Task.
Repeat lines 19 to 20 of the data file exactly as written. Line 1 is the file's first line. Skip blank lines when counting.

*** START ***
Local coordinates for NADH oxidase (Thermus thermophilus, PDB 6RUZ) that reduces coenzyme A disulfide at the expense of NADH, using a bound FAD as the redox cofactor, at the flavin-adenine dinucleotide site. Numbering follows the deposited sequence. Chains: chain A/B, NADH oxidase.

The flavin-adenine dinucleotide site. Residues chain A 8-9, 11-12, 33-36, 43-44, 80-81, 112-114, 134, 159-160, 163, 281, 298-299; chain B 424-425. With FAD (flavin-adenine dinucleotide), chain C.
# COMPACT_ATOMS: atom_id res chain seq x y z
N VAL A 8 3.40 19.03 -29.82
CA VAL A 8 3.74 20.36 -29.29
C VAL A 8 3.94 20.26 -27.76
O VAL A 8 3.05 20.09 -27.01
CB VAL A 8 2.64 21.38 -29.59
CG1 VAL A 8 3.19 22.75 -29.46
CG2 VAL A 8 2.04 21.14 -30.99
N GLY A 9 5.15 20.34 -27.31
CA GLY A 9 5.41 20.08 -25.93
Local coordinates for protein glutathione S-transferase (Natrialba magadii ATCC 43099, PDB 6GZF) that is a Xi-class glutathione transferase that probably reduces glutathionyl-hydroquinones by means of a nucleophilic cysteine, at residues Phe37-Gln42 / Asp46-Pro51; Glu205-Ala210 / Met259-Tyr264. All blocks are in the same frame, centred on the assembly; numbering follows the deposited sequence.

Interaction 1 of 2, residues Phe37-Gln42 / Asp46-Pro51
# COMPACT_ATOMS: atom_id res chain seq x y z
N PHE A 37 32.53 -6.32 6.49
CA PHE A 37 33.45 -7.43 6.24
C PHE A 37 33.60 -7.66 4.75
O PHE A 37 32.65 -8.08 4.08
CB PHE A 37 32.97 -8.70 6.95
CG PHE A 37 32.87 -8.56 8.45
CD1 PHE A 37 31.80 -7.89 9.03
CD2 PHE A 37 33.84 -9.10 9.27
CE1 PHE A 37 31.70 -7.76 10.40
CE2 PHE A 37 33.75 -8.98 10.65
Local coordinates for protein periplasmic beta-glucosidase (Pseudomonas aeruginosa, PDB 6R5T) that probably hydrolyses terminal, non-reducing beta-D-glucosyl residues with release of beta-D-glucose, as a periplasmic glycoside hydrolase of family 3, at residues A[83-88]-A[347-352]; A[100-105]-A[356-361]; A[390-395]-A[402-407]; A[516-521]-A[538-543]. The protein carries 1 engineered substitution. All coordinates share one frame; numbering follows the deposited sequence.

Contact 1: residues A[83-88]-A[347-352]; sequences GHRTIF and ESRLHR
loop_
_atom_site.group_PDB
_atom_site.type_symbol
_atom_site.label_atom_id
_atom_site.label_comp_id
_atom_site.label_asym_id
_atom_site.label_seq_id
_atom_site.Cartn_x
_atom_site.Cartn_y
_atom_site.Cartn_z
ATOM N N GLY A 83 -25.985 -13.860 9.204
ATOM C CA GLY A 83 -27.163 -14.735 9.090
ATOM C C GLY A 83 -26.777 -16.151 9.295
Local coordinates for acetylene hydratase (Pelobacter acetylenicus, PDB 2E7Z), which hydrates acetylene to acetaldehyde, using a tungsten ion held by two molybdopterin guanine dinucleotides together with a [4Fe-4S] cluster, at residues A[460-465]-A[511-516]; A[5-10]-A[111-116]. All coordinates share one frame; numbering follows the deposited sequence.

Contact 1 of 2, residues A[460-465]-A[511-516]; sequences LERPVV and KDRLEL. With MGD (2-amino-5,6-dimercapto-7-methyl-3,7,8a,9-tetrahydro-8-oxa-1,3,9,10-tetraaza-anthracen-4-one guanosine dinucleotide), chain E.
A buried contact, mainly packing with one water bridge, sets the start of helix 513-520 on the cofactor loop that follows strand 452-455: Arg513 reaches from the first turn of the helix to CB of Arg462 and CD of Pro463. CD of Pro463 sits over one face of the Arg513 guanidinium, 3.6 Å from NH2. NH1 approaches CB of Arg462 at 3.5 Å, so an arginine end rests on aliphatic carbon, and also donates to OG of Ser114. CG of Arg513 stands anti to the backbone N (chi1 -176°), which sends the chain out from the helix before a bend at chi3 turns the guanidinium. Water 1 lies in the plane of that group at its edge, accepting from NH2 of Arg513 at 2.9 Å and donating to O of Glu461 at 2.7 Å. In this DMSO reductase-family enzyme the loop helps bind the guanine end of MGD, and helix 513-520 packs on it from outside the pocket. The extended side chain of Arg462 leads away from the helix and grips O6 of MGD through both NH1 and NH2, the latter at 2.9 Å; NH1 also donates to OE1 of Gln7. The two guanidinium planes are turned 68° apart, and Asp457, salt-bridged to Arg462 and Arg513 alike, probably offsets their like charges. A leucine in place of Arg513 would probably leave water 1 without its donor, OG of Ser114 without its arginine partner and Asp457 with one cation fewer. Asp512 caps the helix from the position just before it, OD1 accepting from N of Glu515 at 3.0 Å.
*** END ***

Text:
O PHE A 37 32.65 -8.08 4.08
CB PHE A 37 32.97 -8.70 6.95